Uses. Trenbolone is a familiar agricultural drug used for encouraging growth in meat animals. Human bodybuilders have used the substance in hopes of gaining competitive advantage.
Drawbacks. The drug can promote masculine characteristics in females. Research on the drug's effects in pigs noted that testes decreased in size; research on cows noted disruption of ovarian cycles. Reports exist of human users complaining about headache, high blood pressure, nosebleeds, acne, fever, loss of appetite, queasy stomach, darkened urine, and aggressive conduct while taking the substance.
Abuse factors. Muscle mass has increased in steers receiving a growth treatment that included the drug. Some bodybuilders and weight lifters use various forms of trenbolone, making little distinction among them. The drug, however, is banned from sports competitions (including horse racing).
Drug interactions. Not enough scientific information to report.
Cancer. Laboratory tests generally have not revealed trenbolone to have a cancer-causing potential, but the substance has nonetheless been associated with cancer in mice and rats. Some researchers believe tumors probably result from hormonal effects of trenbolone dosage rather than a direct chemical action (the practical consequence may be the same for an animal either way, but the difference is important for scientists seeking better understanding of the drug).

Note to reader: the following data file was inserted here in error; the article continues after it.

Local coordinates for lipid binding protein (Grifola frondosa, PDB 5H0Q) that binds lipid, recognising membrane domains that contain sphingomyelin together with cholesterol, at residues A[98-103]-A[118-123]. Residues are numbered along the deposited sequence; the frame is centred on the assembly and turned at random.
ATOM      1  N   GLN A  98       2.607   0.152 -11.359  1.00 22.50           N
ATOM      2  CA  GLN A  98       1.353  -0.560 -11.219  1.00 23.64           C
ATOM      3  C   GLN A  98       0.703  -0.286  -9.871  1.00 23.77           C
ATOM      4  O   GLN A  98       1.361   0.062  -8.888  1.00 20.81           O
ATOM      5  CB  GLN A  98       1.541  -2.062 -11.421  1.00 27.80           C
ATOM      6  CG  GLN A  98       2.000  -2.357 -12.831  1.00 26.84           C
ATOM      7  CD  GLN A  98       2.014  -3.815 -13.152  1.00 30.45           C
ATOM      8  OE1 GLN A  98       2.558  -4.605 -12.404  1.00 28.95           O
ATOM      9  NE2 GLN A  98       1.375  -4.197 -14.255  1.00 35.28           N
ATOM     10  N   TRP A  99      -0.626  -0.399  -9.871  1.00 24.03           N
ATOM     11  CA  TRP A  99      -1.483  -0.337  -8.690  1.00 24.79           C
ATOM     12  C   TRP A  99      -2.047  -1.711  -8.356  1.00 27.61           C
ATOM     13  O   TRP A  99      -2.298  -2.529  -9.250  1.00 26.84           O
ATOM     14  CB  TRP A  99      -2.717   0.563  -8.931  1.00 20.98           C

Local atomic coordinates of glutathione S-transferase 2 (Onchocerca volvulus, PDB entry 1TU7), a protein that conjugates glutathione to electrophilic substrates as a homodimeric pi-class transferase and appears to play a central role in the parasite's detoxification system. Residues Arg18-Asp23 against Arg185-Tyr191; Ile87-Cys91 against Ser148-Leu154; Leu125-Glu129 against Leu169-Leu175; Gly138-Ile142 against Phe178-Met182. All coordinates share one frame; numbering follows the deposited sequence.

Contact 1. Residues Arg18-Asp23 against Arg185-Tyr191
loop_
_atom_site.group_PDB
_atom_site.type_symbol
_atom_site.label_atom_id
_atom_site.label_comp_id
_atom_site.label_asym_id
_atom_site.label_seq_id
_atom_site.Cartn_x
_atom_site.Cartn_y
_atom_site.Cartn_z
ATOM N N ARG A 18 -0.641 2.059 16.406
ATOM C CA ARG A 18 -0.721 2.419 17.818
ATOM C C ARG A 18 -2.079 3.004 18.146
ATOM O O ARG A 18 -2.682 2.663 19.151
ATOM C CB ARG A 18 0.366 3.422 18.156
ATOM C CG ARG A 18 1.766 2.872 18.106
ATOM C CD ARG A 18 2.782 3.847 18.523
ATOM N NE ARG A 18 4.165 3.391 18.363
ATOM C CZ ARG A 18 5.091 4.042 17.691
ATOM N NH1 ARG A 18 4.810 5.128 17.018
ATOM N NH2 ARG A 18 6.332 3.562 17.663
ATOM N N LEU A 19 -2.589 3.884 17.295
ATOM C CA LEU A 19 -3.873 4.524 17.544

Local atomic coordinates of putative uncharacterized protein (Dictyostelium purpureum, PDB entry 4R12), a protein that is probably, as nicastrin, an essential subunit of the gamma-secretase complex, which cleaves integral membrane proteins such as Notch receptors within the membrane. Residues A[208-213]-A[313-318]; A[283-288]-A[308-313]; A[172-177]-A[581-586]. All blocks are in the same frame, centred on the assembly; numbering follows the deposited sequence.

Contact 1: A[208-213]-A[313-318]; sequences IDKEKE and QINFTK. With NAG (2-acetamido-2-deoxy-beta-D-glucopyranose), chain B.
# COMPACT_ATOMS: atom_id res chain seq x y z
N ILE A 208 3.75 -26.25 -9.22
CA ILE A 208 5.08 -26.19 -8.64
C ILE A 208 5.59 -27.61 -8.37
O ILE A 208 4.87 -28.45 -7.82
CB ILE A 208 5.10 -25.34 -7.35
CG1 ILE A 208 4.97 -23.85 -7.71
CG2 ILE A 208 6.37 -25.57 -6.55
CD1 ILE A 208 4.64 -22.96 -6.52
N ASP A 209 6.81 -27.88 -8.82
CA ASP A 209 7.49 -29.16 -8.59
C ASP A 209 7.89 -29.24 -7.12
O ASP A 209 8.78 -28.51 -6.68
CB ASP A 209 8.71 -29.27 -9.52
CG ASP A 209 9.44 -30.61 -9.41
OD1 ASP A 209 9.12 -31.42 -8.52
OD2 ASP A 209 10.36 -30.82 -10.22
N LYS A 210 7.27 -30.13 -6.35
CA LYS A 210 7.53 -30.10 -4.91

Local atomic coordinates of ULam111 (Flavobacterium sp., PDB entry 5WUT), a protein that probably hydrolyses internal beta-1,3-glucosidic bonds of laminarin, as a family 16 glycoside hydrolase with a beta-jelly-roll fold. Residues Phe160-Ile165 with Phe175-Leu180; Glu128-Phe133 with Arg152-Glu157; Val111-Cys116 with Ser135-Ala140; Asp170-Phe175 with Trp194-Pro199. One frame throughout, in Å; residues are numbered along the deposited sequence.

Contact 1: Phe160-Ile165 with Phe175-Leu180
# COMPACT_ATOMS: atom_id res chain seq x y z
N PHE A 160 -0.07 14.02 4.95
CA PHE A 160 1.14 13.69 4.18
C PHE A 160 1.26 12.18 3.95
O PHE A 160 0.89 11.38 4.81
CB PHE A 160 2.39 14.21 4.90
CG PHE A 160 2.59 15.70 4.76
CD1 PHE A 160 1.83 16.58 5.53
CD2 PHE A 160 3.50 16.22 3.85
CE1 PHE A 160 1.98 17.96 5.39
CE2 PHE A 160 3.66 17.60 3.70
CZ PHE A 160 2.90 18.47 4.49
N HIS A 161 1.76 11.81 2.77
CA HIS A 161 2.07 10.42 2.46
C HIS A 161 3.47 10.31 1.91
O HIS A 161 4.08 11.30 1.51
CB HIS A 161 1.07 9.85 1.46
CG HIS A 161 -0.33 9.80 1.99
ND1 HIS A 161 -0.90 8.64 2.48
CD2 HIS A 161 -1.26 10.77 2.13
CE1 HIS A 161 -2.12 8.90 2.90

Pregnancy. Animal experiments do not indicate that the drug causes birth defects, but women are routinely advised to avoid drugs of this type during pregnancy.
Additional scientific information may be found in:
Johnson, B.J., et al. "Effect of a Combined Trenbolone Acetate and Estradiol Implant on Feedlot Performance, Carcass Characteristics, and Carcass Composition of Feedlot Steers." Journal of Animal Science 74 (1996): 363-71.
Peters, A.R. "Effect of Trenbolone Acetate on Ovarian Function in Culled Dairy Cows." Veterinary Record 120 (1987): 413-16.
Richold, M. "The Genotoxicity of Trenbolone, a Synthetic Steroid." Archives of Toxicology 61 (1988): 249-58.
Van Leeuwen, F.X. "The Approach Taken and Conclusions Reached by the Joint FAO-WHO Expert Committee on Food Additives." Annales de Recherches Veterinaires— Annals of Veterinary Research 22 (1991): 253-56.
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